The paperback uncovers the history of the picturesque river, drawing from the works of literary greats such as Renaissance poet laureate Edmund Spenser, Defoe and even Shakespeare to bring its timeless beauty to life. It also charts the river’s position from Aylesbury to Chearsley, Cuddington to Dorchester, and of course includes a chapter on the market town which took its name.
Originally from Kent, Mr Chaplin, who is manager of the John Radcliffe Hospital’s Cellular Pathology Department, moved to Thame 52 years ago when his father become head master at The Wenman.
He said: “Some time ago I was fascinated to find that some of the 17th century poets and writers wrote about the Thame, giving it prominence at that time.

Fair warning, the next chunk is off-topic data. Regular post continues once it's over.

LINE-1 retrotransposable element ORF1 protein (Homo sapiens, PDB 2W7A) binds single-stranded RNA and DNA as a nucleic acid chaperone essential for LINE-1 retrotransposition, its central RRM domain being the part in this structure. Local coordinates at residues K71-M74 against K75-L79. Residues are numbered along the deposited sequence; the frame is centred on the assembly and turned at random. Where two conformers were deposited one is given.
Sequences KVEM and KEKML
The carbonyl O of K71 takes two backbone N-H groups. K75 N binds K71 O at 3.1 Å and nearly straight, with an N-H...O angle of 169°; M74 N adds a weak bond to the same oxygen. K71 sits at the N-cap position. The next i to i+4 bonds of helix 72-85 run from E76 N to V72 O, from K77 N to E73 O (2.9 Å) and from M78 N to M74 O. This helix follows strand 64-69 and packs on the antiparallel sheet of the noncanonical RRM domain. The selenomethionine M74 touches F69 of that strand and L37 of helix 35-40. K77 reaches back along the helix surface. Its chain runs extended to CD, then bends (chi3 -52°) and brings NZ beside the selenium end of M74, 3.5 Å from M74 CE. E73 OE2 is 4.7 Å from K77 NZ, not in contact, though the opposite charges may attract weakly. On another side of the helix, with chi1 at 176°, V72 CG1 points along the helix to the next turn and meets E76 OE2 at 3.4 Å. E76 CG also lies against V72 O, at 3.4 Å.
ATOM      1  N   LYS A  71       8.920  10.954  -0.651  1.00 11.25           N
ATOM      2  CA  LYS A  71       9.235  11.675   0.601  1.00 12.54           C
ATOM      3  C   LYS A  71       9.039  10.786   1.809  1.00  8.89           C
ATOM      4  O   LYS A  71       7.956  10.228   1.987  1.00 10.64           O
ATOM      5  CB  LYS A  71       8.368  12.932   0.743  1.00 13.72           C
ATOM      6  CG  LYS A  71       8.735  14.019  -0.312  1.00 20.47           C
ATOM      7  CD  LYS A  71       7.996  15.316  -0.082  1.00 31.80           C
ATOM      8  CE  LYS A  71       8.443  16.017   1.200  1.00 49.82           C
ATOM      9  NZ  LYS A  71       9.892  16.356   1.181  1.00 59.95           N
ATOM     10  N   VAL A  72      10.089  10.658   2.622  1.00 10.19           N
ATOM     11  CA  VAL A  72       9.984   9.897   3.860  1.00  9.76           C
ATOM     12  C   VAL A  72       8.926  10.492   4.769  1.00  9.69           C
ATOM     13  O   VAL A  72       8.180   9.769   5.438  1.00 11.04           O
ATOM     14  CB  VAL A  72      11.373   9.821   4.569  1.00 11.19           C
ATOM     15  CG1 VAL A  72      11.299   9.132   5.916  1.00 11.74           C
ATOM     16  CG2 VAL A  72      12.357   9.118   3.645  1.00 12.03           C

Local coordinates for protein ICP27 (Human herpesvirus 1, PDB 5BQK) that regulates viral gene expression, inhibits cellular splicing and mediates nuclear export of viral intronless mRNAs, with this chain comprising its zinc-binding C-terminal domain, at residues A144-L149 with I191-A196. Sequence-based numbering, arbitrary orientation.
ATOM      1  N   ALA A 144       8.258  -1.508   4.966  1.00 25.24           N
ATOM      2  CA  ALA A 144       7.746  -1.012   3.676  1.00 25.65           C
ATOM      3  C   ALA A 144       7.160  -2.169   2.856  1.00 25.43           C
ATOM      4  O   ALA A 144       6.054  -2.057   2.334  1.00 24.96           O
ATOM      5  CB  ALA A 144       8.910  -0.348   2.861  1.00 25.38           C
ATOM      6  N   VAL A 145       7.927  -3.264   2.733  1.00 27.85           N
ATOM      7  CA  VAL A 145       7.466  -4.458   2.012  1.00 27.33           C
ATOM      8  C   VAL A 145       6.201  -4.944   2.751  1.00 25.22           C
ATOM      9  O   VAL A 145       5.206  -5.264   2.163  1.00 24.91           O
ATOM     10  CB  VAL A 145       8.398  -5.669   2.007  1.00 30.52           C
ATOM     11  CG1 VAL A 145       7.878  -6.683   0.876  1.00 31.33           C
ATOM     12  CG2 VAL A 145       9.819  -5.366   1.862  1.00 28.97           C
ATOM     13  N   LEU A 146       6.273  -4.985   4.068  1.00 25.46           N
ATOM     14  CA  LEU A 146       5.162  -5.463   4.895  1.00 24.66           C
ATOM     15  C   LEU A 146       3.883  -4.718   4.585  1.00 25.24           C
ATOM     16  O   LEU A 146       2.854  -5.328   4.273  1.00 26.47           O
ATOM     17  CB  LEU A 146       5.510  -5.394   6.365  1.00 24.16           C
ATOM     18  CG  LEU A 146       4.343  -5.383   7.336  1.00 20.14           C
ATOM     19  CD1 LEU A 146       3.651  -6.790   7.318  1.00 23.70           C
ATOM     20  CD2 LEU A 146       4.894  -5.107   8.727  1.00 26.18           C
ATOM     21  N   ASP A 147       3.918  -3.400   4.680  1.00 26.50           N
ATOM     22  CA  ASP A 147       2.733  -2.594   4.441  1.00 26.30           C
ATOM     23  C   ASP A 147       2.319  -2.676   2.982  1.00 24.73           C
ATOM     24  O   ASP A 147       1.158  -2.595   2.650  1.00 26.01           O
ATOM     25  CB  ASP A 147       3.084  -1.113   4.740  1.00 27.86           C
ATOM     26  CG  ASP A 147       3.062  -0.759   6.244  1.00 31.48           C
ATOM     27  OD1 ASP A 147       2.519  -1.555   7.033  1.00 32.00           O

“Once you start digging around you find other things to follow up. I have written quite a few articles within the medical and scientific press and I do enjoy writing. I attended Lord Williams’s School when it was a grammar school, so was interested to find out a lot more about how the school come about. There is also a section on red kites. I like bird watching so was interested to track the history of red kites and see how and where they are mentioned in literature.”
Aside from information on curious characters and buildings which have shaped the river’s history, and inhabitants including anglers who spend much of their lives on its banks, the book also makes reference to more recent events including floods and the well loved Ickford vs Tiddington tug of war.
Mr Chaplin added: “I hope people enjoy the book and that it stimulates them to enjoy the river and go and see some of the places I have mentioned for themselves.
“Even though it is only small, the Thame is an enchanting river.”